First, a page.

Basilica A is a large, three-aisled basilica (130 x 50 meter) with transept aisle on the east side, a square atrium, and gallery over the aisles and the narthex. Fragments of the luxurious pavement and part of the ambo are preserved in the middle aisle. Particularly impressive are the frescoes that imitate orthostates (dados) in the porch of a chapel. Dated to the end of the 5th century A.D.

Basilica B is a three-aisled basilica dated to ca. 550 A.D. It has a narthex and annexes to the north and south (phiale, vestry). The almost square in plan, central aisle was covered with a vault supported by large pillars. This is the basilica portrayed on the coin.

Basilica C is another three-aisled basilica. It had luxurious marble inlays on the floor and rich sculptural and architectural decoration. The basilica is dated to the 6th century A.D.

The excavations on the site of Philippi began in 1914 by the French School of Archaeology at Athens. After the Second World War, excavations were resumed by the Greek Archaeological Service and the Archaeological Society. Nowadays, the archaeological exploitation of the site is carried out by the Archaeological Service, the Aristoteleian University of Thessaloniki and the French School of Archaeology at Athens. The finds from the excavations are housed in the Museum of Philippi.

An image of the archaeological site featuring part of Basilica B, and linear motifs inspired by a border pattern from an ancient Greek mosaic discovered at the site, appears on the obverse of the coin. Inscribed along the inner circle are Greek inscriptions translating to “Archaeological Site of Philippi” and “Hellenic Republic.” Also inscribed in the background is the year of issuance 2017 and to the right a palmette (the Mint mark of the Greek Mint). Visible at the lower left is the monogram of the artist, George Stamatopoulos.
I am very proud to announce that The United Hellenismos Association has become Pandora's Kharis' Hekatombaion 2017 cause now it's been pitched a second time!

The United Hellenismos Association is a Non-Profit Organization whose main purposes are education, orthopraxy, and keeping the Hellenic spirit and virtues alive throughout the world. It has just recently hit its one year mark and it continues to grow and develop communities throughout the US, and slowly the world. The UHA supports the training of a well educated priest/priestess program as well as will sponsor pagan chaplains for qualified individuals.

The deadline to donate is July 24th, 2017. You can do so by using the PayPal option to the side of the Pandora's Kharis website or by donating directly to baring.the.aegis@gmail.com. Thank you in advance!

Hm. It seems I lied to someone recently. Or, at least, told them something that wasn't true. I get a lot of questions and I forgot who asked the question so this is for you, person who asked about mermaids. Turns out: there are mermaids in Hellenic mythology--at least locally so.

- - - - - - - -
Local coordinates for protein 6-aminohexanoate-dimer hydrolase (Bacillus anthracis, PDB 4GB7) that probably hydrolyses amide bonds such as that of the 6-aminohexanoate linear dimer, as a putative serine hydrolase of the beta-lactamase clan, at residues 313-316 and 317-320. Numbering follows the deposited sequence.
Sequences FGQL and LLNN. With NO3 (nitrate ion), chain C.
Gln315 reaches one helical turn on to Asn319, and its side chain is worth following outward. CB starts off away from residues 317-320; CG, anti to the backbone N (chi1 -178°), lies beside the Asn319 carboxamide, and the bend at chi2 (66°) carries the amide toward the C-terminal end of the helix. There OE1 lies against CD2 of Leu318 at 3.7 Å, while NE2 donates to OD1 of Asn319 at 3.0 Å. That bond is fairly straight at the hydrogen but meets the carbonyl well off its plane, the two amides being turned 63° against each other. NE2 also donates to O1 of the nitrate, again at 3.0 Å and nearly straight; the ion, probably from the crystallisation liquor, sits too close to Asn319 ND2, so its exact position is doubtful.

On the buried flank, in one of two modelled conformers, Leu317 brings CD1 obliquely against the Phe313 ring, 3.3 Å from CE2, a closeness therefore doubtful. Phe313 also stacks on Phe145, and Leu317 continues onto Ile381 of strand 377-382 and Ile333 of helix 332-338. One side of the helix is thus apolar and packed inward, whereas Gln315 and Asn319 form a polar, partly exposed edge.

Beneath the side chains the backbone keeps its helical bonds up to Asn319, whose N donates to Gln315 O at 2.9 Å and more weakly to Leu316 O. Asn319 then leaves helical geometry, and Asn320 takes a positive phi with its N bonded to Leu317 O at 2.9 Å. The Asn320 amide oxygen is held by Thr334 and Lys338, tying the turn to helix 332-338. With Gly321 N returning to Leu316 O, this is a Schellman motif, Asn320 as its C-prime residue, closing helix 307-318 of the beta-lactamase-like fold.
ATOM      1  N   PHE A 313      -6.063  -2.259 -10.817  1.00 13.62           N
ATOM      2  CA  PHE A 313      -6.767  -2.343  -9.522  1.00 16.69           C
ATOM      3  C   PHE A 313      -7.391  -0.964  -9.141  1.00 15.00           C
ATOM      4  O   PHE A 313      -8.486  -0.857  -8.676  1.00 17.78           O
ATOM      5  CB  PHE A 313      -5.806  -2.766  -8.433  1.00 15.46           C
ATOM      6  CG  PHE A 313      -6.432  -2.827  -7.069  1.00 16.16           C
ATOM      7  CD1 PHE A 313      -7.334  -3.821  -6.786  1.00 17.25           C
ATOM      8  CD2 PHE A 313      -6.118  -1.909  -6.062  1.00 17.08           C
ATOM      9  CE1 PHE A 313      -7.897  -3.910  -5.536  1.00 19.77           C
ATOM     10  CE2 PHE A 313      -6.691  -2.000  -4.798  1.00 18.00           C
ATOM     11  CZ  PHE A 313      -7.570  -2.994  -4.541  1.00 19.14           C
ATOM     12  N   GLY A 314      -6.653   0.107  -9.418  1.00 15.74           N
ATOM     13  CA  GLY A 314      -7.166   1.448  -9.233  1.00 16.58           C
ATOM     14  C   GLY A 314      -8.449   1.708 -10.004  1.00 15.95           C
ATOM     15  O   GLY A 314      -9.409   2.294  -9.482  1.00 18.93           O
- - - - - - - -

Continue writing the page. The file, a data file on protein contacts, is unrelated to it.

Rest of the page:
I recently came across this tiny snippet in Diodorus Siculus' "The Library of History":

"Now there is in Syria a city known as Ascalon, and not far from it a large and deep lake, full of fish. On its shore is a precinct of a famous goddess whom the Syrians call Derceto; and this goddess has the head of a woman but all the rest of her body is that of a fish, the reason being something like this. 3 The story as given by the most learned of the inhabitants of the region is as follows: Aphrodite, being offended with this goddess, inspired in her a violent passion for a certain handsome youth among her votaries; and Derceto gave herself to the Syrian and bore a daughter, but then, filled with shame of her sinful deed, she killed the youth and exposed the child in a rocky desert region, while as for herself, from shame and grief she threw herself into the lake and was changed as to the form of her body into a fish; and it is for this reason that the Syrians to this day abstain from this animal and honour their fish as gods." [4.2]

Well then! Derceto was new for me (trust me, I do not know everything about ancient Hellenic mythology, especially not local deities). It seems to be a different (local) name for Atargatis, the chief Goddess of northern Syria in Classical Antiquity. She's a protective Goddess as well as a fertility Goddess and her sanctuaries had ponds close by. The priests were the only ones allowed to take care of the fish in the ponds, and if I remember well, they were also the only ones allowed to touch them. Atargatis' worship did travel into ancient Hellas, but I am truly not sure how wide-spread Her worship was. I do know that the mermaid myth was local to Ascalon, not even extending to the other shrines of Atargatis.

So, there: mermaids in ancient Hellenic mythology. It's slim, but it's there. Sorry I can't let you know directly, person!